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This article was published on July 8, 2010


    Pew Research: 38% of Americans with cell phones access the Internet

    Pew Research: 38% of Americans with cell phones access the Internet
    Chad Catacchio
    Story by

    Chad Catacchio

    Chad Catacchio is a contributor writing on a variety of topics in tech. He has held management positions at a number of tech companies in th Chad Catacchio is a contributor writing on a variety of topics in tech. He has held management positions at a number of tech companies in the US and China. Check out his personal blog to connect with him or follow him on Twitter (if you dare).

    Pew Internet, a part of the Pew Research Center, has released its Mobile Access 2010 report showing that 13% more US cell phone users are accessing the Internet over their mobile phones, to a total of 38% up from 25% a year ago.

    Overall says the study, “40% of adults use the Internet, email or instant messaging on a mobile phone (up from the 32% of Americans who did this in 2009)”. The study’s other major findings of how Americans use their cell phones include:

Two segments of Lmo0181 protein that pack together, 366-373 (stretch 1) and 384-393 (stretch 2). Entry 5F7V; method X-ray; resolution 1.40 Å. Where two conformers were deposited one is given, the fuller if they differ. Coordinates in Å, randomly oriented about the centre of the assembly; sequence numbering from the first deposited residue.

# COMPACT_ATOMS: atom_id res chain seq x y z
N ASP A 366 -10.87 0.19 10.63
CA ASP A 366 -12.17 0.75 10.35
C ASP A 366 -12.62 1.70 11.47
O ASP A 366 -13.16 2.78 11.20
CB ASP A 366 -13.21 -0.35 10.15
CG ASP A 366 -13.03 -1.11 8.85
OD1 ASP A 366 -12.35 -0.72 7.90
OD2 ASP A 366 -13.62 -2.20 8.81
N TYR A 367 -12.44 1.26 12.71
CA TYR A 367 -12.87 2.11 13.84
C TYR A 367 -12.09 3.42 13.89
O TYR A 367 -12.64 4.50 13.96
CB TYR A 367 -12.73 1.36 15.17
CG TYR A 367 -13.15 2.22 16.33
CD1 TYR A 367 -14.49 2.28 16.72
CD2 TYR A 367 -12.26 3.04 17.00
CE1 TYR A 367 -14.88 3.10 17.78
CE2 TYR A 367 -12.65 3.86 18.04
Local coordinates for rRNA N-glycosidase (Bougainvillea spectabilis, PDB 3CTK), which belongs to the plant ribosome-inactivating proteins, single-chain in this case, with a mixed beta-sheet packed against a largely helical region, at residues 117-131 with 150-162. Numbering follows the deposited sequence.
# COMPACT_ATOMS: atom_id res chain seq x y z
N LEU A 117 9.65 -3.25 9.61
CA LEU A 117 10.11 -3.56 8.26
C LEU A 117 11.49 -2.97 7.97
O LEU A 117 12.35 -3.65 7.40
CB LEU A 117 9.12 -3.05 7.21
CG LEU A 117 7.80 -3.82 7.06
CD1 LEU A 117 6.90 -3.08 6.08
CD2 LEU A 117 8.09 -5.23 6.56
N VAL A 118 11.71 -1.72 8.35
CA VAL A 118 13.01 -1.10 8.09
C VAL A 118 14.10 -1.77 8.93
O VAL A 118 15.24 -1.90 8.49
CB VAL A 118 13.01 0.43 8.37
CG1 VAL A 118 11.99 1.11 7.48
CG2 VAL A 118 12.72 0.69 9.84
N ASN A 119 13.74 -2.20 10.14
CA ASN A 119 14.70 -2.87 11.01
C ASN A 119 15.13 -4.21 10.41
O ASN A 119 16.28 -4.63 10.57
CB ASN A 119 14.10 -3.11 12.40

• Take pictures—76% now do this, up from 66% in April 2009
    • Send or receive text messages—72% vs. 65%
    • Play games—34% vs. 27%
    • Send or receive email—34% vs. 25%
    • Record a video—34% vs. 19%
    • Play music—33% vs. 21%
    • Send or receive instant messages—30% vs. 20%
    • Cell phone ownership is higher among African-Americans and Latinos than among whites (87% vs. 80%)
    • Young adults (those ages 18-29) are also avid users of mobile data applications, but older adults are gaining fast.

    Interestingly, the study also asked more generally how adults go online, finding that, “Nearly half of all adults (47%) go online with a laptop using a Wi-Fi connection or mobile broadband card (up from the 39% who did so as of April 2009).”

    Here a PDF of the full report.